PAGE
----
NCOs Develop an Expeditionary Mindset in the Pacific
By Jonathan (Jay) Koester
June 6, 2013
Download the PDF
Perhaps the largest challenge for the NCOs of U.S. Army Pacific is the vast area they conduct missions in. Handling Army logistics for a theater that covers 9,000 miles of land and water is a daunting task.
Lt. Gen Francis J. Wiercinski, commanding general of U.S. Army Pacific, “calls this theater a logistics theater; that’s very telling,” Hunt said. “One of his phrases we’re all carrying around now is ‘the tyranny of distance’ — just trying to move from one location to another. Every time you leave Hawaii, you’re on a boat or a plane, and logistics, moving stuff and personnel, is quite a challenge in this theater. For us, as a theater sustainment command, it’s a tough challenge, but we’re up to it.”
The 8th TSC has been focused on leaving behind its past as a static headquarters. Its NCOs have quickly adjusted to an expeditionary mindset, said Command Sgt. Maj. Toese Tia Jr., the command sergeant major of the 8th TSC’s 8th Special Troops Battalion at Fort Shafter.
“I’ve been here two years now, and I’ve seen the culture of this theater sustainment headquarters transition to where expeditionary has become a way of life for us,” Tia said. “It wasn’t like that before. The responsibilities of understanding that this tiny little island that we’re on is really just a platform to go somewhere else — I think that is starting to register. That’s a monumental step for us.
“I think that anyone who reassigns to the headquarters now understands when they come on board here, they have to be ready to deploy,” Tia said. “You’re not just coming up to the flagpole so you can take a knee, putting your rucksack down and sitting up in your office, nice and neat. You have to be ready to move.”
The NCOs in the 8th TSC may have already developed the proper expeditionary mindset, but putting those ideas into practice will still take some training, focus and drive, said Sgt. Maj. Robert Canterbury, the G-4 (Logistics) sergeant major at the 8th TSC.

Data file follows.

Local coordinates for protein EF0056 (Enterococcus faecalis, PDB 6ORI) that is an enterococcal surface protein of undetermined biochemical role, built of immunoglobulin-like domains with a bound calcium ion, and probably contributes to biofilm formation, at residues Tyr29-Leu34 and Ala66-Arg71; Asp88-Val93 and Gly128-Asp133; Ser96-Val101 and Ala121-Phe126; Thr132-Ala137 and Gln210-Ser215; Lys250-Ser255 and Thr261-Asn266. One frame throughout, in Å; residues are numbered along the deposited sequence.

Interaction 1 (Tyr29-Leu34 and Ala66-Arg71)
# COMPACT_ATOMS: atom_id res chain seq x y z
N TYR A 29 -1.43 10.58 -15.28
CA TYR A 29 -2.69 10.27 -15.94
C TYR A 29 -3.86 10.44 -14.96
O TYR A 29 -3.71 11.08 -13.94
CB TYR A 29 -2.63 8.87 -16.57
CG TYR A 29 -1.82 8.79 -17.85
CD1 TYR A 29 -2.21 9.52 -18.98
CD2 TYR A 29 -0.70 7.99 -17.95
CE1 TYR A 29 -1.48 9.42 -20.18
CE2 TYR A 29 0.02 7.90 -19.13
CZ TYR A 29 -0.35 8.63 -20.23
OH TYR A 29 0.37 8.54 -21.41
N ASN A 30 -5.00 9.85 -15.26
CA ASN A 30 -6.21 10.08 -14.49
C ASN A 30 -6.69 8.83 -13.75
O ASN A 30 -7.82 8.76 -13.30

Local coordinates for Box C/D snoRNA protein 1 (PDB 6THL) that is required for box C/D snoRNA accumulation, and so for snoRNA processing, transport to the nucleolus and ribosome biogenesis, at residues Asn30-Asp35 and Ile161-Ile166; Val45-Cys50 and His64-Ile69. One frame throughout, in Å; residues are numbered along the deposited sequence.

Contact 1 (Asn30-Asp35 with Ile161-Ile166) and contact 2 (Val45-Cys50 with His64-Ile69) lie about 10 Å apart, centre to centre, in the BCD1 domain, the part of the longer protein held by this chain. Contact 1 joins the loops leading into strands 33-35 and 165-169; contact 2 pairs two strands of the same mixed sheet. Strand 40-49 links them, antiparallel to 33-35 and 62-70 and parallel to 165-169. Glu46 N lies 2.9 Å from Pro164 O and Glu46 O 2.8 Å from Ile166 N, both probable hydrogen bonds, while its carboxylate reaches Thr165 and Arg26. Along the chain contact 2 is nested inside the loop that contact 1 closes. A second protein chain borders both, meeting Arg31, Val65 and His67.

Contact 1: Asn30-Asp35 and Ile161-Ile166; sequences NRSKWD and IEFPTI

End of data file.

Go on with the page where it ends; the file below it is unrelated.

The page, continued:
“For 10 years or more, our ‘expeditionary mindset’ was, you got on an aircraft with your weapons systems and a laptop, and you fell in on everything you needed on the other end,” Canterbury said. “Now we have to be able to load out and actually perform theater-opening operations. And that’s going to require a lot of training and a lot of focus. So, it’s an exciting time to be in the Army, and we are probably in the most exciting place on the globe right now to see some of those capabilities implemented.”
What those expeditionary skills and experiences offer NCOs who come to the Pacific theater is an extra level of responsibility. The NCOs in USARPAC often travel to foreign countries and then are the point people for the missions there, Canterbury said.
“We have a lot of young NCOs out there who have been performing leadership roles that 15 years ago would have been a lieutenant leading a squad of Soldiers, and we’ve given those NCOs a taste of what it’s like to have that responsibility,” Canterbury said. “I think this theater gives us the opportunity to build on that. We can take the expertise, the confidence that those young NCOs have developed, and really utilize it in the mission that we have here.”
Seeing those young NCOs out in the field, getting missions done, is truly inspiring, Hunt said.
“The level of responsibility that some of our NCOs have is amazing,” Hunt said. “I just visited Guam, and there are young sergeants and staff sergeants out there responsible for projects, whether it’s building schools, or hospitals, or whatever the case may be. When you come over the horizon and you see this bulldozer, and there is a sergeant out there with two Soldiers, alone and unafraid, making it happen — our noncommissioned officers are truly the backbone of the Army.”